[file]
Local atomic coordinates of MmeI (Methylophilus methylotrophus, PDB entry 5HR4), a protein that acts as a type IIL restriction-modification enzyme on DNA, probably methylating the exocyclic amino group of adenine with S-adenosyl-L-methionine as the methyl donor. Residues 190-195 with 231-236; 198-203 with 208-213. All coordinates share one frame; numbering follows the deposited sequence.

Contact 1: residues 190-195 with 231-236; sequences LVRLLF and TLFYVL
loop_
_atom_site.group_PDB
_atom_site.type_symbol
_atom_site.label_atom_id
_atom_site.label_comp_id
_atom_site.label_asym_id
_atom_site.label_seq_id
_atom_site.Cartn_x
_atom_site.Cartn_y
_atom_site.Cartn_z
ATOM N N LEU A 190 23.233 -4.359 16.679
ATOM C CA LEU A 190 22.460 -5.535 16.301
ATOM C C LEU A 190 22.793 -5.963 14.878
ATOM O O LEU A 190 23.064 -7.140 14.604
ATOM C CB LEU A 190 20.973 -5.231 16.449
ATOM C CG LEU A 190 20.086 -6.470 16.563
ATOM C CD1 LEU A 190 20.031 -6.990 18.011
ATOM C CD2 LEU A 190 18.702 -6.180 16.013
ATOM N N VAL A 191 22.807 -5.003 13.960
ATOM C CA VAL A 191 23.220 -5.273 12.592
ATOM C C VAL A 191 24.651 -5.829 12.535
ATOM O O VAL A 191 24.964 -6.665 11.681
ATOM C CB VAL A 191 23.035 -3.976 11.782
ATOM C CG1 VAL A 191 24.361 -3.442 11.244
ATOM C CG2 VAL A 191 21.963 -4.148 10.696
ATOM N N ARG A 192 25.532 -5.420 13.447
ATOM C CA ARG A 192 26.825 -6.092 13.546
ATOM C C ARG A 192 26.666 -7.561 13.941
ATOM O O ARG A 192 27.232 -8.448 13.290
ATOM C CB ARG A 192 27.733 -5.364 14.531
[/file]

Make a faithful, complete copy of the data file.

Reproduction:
Local atomic coordinates of MmeI (Methylophilus methylotrophus, PDB entry 5HR4), a protein that acts as a type IIL restriction-modification enzyme on DNA, probably methylating the exocyclic amino group of adenine with S-adenosyl-L-methionine as the methyl donor. Residues 190-195 with 231-236; 198-203 with 208-213. All coordinates share one frame; numbering follows the deposited sequence.

Contact 1: residues 190-195 with 231-236; sequences LVRLLF and TLFYVL
loop_
_atom_site.group_PDB
_atom_site.type_symbol
_atom_site.label_atom_id
_atom_site.label_comp_id
_atom_site.label_asym_id
_atom_site.label_seq_id
_atom_site.Cartn_x
_atom_site.Cartn_y
_atom_site.Cartn_z
ATOM N N LEU A 190 23.233 -4.359 16.679
ATOM C CA LEU A 190 22.460 -5.535 16.301
ATOM C C LEU A 190 22.793 -5.963 14.878
ATOM O O LEU A 190 23.064 -7.140 14.604
ATOM C CB LEU A 190 20.973 -5.231 16.449
ATOM C CG LEU A 190 20.086 -6.470 16.563
ATOM C CD1 LEU A 190 20.031 -6.990 18.011
ATOM C CD2 LEU A 190 18.702 -6.180 16.013
ATOM N N VAL A 191 22.807 -5.003 13.960
ATOM C CA VAL A 191 23.220 -5.273 12.592
ATOM C C VAL A 191 24.651 -5.829 12.535
ATOM O O VAL A 191 24.964 -6.665 11.681
ATOM C CB VAL A 191 23.035 -3.976 11.782
ATOM C CG1 VAL A 191 24.361 -3.442 11.244
ATOM C CG2 VAL A 191 21.963 -4.148 10.696
ATOM N N ARG A 192 25.532 -5.420 13.447
ATOM C CA ARG A 192 26.825 -6.092 13.546
ATOM C C ARG A 192 26.666 -7.561 13.941
ATOM O O ARG A 192 27.232 -8.448 13.290
ATOM C CB ARG A 192 27.733 -5.364 14.531